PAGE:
The beer garden afforded a view of the painted silos – wheat silos that had received a pleasant picture.
The grassy knoll upon which we placed our tent wasn’t quite as smooth as we had thought and we woke to birdsong and joint-ache, but a golden sunrise.
More long stretches of road, with Iron Knob rising ahead, the Gawler ranges to the left and the Flinders Ranges in the distance. Beautiful driving.
A few salt lakes outside of Port Wakefield
And before we knew it we were home. We live in the north, so this was a half-day’s trip.
So, why 2,3,4?
2 – days to drive the Nullarbor
– ice packs to keep the cooler bag ready
– drink bottles filled with water
– fuel stops (1.5 tanks used @150L/tank)
– nights in motels
– dinners from a cooked chicken
3 – mulberry sandwhiches
– sleeping bags (two for padding underneath)
4 – chocolate/raspberry brownies to restore energy
The weather was pretty mild (around mid 20s) for the most part, so long driving days were possible. I think I would advise someone to put aside 3 days to complete the Nullarbor Plains comfortably. We had anticipated that length. If we had been towing it would have taken longer. Many seasoned travellers say that it is faster to go from WA to SA as there is usually a tail wind, rather than the other way, where you have a head wind. I’ll have to research that extensively when I am retired.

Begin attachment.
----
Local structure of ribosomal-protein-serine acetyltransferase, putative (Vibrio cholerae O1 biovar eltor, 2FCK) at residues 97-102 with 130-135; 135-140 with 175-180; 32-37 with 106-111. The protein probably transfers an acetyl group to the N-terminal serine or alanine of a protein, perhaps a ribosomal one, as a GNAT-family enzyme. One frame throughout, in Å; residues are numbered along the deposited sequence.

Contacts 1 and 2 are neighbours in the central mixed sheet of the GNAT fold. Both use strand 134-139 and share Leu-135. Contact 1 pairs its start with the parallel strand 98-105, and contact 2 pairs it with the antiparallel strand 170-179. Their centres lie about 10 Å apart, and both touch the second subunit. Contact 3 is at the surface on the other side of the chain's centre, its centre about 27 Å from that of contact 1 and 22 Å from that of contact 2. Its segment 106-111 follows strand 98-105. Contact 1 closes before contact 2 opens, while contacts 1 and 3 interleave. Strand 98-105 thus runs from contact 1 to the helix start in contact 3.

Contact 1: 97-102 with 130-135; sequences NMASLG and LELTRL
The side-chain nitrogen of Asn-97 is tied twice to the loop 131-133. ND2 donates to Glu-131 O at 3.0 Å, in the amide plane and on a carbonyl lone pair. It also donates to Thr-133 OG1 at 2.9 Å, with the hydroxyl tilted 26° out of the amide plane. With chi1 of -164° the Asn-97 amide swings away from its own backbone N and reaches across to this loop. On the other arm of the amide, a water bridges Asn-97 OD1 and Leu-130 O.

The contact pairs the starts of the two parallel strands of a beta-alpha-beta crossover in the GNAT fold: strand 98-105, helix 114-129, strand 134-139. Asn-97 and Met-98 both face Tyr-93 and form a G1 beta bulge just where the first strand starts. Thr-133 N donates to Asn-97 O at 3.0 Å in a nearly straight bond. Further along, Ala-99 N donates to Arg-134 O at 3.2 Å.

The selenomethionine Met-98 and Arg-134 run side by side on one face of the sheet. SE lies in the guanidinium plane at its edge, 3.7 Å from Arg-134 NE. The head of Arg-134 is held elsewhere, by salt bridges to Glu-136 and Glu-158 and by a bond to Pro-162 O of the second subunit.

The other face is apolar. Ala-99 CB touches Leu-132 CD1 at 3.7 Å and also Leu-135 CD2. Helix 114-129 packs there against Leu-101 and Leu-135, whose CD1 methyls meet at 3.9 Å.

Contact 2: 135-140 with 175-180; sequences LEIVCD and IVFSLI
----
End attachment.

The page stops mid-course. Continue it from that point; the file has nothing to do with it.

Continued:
There are really nice places to stop, like Streaky Bay and Elliston, beside the sea, in SA. There are interesting sights that we didn’t stop for – Pildappa Rock in Minnipa, before Kimba, for example, which is compared to Wave Rock.
I would have liked to include my Niece’s recipe for the chocolate/raspberry brownies but, incredibly, she won’t share the secret! So if any of you have a good, sticky, slightly tart around the raspberries recipe for brownies, please share it!
When you live in Adelaide, Australia, and you only have a short time for a holiday, you head to Victoria. It is a comfortable 8 hour drive from city to city (Adelaide to Melbourne) along well-maintained roads. We chose the Yarra Valley as our destination and it took a total of 11 hours, not including the overnight stop and lunch at Niko’s Cafe.
There are several paths to the East but we left late on a Friday evening, took the National Highway to Murray Bridge, staying in Tintinara at a truckies’ overnight stop.
A glowing sunrise had us off to Bordertown, then along the Western Highway, past Green Lake to Ballarat, admiring the fields of canola with the Grampians as a backdrop.